IMG 0547And he thereon, belabouring his pumpkin: “The flatteries have submerged me here below, wherewith my tongue was never surfeited” (Hell, XVIII v. 124)

If in these days you go around in the markets, you see it anywhere, on the stand. Between the apples and the clusters of grape, triumphant in its exaggerated dimensions, often from the ringing orange color, its round form, slightly squeezed to the poles, attracts the look and the attention. And you go back to the past. You come back being a child and the imagination begins to make somersaults … and you still skim through the book of the fables!

The fairy godmother told Cinderella: “Don’t worry. Go in the garden and get me a pumpkin!”. Endowed with the power of the vision, the fairy touched the pumpkin with the magic wand, turning it into carriage. It is a fruit that often applies in the traditions and in the fables of all the people, because it has a symbolic connotation, for the opulent aspect of its form, for the twisted of the foliage, almost to represent, as in a metaphor, the man and the woman, in the center of the life, so labyrinthine and explosive in its daily growth, to reminde the birth and the developing of a pumpkin in the garden.

Its image has value of rebirth, recognized, since the antiquity, in West as in the East. In Greece, in the city of Sicione, in the gulf of Korynth, the goddess Athena was beloved with the donation of some pumpkins, called Kolokatia Athenai (Athena’s pumpkins). The goddess, in the representations, it held among the hands a small pumpkin. Round and florid as the Moon, symbol of fertility and abundance.

It matures in autumn, marking therefore the temporal passage between the summer season and that winter. It separates the seasons. Its seeds, those that once open, shine like many small teeth, they are therefore the sign of the rebirth that will happen. The reference to the Moon and the influences that it practices on the man and on the cycle of the cultivations is evident, and fascinating is the bond among the pumpkin, round fruit abandoned in the garden and the earth, that it welcomes it and grows it.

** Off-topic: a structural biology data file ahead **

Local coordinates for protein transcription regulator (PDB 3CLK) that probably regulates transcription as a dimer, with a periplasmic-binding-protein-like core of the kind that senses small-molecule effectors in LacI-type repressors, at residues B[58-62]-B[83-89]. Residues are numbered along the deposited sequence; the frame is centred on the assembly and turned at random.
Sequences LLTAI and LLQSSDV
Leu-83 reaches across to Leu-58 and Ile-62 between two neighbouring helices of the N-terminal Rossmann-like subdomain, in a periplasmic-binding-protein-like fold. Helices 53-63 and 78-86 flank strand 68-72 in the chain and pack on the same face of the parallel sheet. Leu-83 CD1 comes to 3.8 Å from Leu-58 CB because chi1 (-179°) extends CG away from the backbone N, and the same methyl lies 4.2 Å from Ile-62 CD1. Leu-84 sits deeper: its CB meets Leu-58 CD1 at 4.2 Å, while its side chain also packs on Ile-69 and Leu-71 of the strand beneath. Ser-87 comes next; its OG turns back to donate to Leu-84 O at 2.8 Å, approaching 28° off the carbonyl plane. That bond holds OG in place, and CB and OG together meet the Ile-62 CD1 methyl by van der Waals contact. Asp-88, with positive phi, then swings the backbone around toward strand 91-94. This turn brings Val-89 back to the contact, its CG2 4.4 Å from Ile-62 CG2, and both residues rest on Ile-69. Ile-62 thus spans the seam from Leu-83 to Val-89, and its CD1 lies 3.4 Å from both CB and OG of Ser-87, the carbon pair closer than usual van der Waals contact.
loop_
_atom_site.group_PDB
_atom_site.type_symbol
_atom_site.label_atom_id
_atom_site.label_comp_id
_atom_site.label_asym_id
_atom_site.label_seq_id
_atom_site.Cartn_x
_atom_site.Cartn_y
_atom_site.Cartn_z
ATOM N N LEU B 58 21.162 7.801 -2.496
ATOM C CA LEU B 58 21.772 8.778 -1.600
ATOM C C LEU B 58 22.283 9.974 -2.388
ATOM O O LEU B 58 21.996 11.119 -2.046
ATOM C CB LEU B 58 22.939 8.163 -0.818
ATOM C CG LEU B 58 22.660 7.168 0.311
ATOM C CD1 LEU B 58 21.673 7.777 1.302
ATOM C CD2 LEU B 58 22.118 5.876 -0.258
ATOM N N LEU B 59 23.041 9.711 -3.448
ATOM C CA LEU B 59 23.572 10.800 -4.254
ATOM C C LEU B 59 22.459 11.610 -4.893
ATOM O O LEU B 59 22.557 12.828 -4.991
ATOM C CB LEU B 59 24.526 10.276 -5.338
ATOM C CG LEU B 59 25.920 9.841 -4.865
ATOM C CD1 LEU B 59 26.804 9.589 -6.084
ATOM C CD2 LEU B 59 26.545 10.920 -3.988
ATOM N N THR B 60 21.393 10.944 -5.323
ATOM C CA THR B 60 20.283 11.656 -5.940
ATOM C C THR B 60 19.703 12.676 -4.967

You use it in all the cooking preparations: from the classical stuffing for the tortellis, to the sweets, passing for the cookings in oven or in saucepan. The unique taste of the pumpkin and its color, so warm and generous, make the dishes with it particularly appetizing. Sicily, where the Mediterranean spirit enters with overbearance and melts with the tastes of the earth, it gives us a delicious recipe to prepare the pumpkin in simple, but tasty way. A classical dish of the traditional Sicilian style: the cucuzza in agruduci (pumpkin in bittersweet). The true name of this recipe is ficatu ru sette cannoli (liver of the seven faucets) from the number of the welding torches of the fountain of Garraffello alla Vucciria square in Palermo, where the itinerant shop-keeper invited with a loud voice to buy this delicious dish.

They called it ficatu (liver), because at that time, the meat was reserved to the tables of the noble and the people reinvented the food using the products of the garden. It is a dish to be served cold or only slightly warmed up, to taste in company, with a glass of Nero d’Avola or a white wine of Alcamo.

Ficatu ru sette cannoli ingredients: 550 grs of pumpkin, 2 cloves of garlic, fresh mint, vinegar, extravergine oil and salt. Cut the clean pumpkin in wide tall slices around 2 cms, salt it and set to drain it for thirty minutes. Fry it therefore in the oil, leaving it very underdone, then prepare it in a dish, with the tall edges, some overlapped. Then prepare a bittersweet sauce with the garlic poached sauteed, the mint, 2 spoons of oil, half vinegar glass and 2 teaspoons of sugar. Put the sauce on the slices of pumpkin and leave it for a few hours.